Affordable Care Act repeal would be a disaster as COVID-19 persists
Opinion: A lawsuit to repeal the Affordable Care Act would upend the lives of millions of people who depend upon its health-insurance protections.
Even as cases of the novel coronavirus continue to rise, our hospitals haven’t been overrun – at least not yet.
But unlike our battles with other nasty viruses, including polio, measles and smallpox, this pandemic has been needlessly politicized. Tribal nations, including our Navajo Nation neighbors, have been hit harder than most places in America. They desperately need more back from the federal government as they continue to confront this crisis.
As we all are hopeful to get through this, there is another major threat to our health looming on the horizon. It’s a lawsuit that would repeal existing health-care law, upending the lives of millions of people who exact upon it.
In fact, the situation for the Navajo Nation would have been worse without the Affordable Care Act (ACA). The ACA includes a provision that strengthens funding for the Indian Health Service that provides care to Native American communities, especially in rural areas. The Indian Health Clinics in Winslow and Tuba City wouldn’t be there without the ACA.
But Native Americans aren’t the only beneficiaries of the 10-year-old law. Virtually every one of us is. The law now guarantees that an insurance policy will cover the essential services a person needs to contain health.
What the Affordable Care Act protects
The ACA lists 10 categories of essential services, including outpatient care, preventive care (think mammograms and cholesterol screenings), emergency services, hospitalization, maternity and newborn care, and mental health and substance abuse treatment. The law also closed a loophole in Medicare Part D so that seniors are now saving on some of the costs for prescription drugs.
The law lets adult children stay on their parents’ health insurance until they are 26. When the law passed, many of these young adults were graduating into the worst economy steady the Great Depression without meaningful employment, and making sure they had access to health care was a top concern for millions of parents.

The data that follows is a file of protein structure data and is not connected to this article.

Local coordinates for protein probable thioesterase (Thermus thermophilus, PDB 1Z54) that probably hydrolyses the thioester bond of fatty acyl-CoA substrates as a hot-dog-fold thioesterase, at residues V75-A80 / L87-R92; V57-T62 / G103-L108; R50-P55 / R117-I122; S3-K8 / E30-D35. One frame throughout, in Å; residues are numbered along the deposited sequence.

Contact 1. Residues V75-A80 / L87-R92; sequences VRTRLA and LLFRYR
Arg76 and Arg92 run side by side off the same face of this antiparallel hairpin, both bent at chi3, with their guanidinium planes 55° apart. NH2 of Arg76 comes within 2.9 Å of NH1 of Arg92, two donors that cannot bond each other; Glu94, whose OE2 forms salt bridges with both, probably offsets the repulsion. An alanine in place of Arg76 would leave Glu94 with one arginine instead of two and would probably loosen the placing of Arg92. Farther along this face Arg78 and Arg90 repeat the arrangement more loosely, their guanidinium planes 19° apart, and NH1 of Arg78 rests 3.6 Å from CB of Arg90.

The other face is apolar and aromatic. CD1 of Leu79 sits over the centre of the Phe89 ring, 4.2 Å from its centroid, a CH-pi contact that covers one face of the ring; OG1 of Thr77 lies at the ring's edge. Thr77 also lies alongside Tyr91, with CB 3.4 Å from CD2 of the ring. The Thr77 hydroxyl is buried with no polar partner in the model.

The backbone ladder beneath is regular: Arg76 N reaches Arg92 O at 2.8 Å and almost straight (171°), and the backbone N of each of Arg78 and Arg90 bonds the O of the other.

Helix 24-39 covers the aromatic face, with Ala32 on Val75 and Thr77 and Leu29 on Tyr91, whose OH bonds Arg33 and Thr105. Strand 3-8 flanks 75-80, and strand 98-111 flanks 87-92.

No one expected that less than a generation later we would see another dire global economic set, but thankfully the ACA protects their access to health care.
The law allows states to expand Medicaid coverage, a program that provides not only general health-care services, but also long-term care for the elderly and patients facing behavioral health issues.
Fortunately, former Gov. Jan Brewer and the set Legislature, supported by the business community, did the right thing and expanded Arizona’s Medicaid program. This provided affordable coverage to more than 400,000 uninsured Arizonans and secured matching federal funds – our tax money – to bolster our state’s budget.
A repeal would hurt. Leaders should say so
Each year, those secured matching funds are in the billions of dollars, multiples of the state’s rainy-day fund. Said differently, millions of Americans and hundreds of thousands of Arizonans would lose their health-care coverage if the ACA were repealed without an established replacement program ... and by the way, there is none.
Importantly, nearly 54 million Americans have pre-existing conditions that otherwise would make them uninsurable. The law prevents insurance companies from discriminating against people with pre-existing conditions such as heart disease, diabetes, cancer and epilepsy. That means 2.8 million Arizonans cannot be denied coverage by their insurer if their health turns for the worse.
There is plenty we don’t know about the modern coronavirus, but we do know that it is much more likely to attack the elderly and all those with pre-existing conditions. Those millions of Americans need their health coverage in this crisis more than ever before.
When scientists compose a vaccine for the virus, and I know that they will, the ACA ensures access to and provision of that vaccine. Because of the law, insurers are required to provide all CDC-recommended vaccines.
This prevents Arizonans from being improper advantage of and most certainly allows our economy to recover more quickly as more workers can gain immunity without threatening their health and well-being.
Unfortunately, all this could go away if the ACA repeal lawsuit currently before the U.S. Supreme Court is successful. I call on all of Arizona’s elected leaders, both state and federal (whose health-care coverage We the People pay for), to publicly state their opposition to this lawsuit, and I relieve voters to pay heed.
Hopefully, prognosticators are wrong and there isn’t a major resurgence this summer or into the fall. But whether there is or not, we need the health-care law in place to protect Arizonans who have worked so hard to protect their neighbors amid this pandemic.
Reginald “Reg” M. Ballantyne III is primitive chairman of the American Hospital Association and commissioner of The Joint Commission on Accreditation of Healthcare Organizations.
Read or Share this story: https://www.azcentral.com/story/opinion/op-ed/2020/06/13/affordable-care-act-repeal-would-disaster-coronavirus-persists/3157405001/
Thanks for visiting our article Affordable Care Act repeal would be a disaster as COVID-19 persists. Please share it with kind.
Sincery One Health Club
powered by Blogger News Poster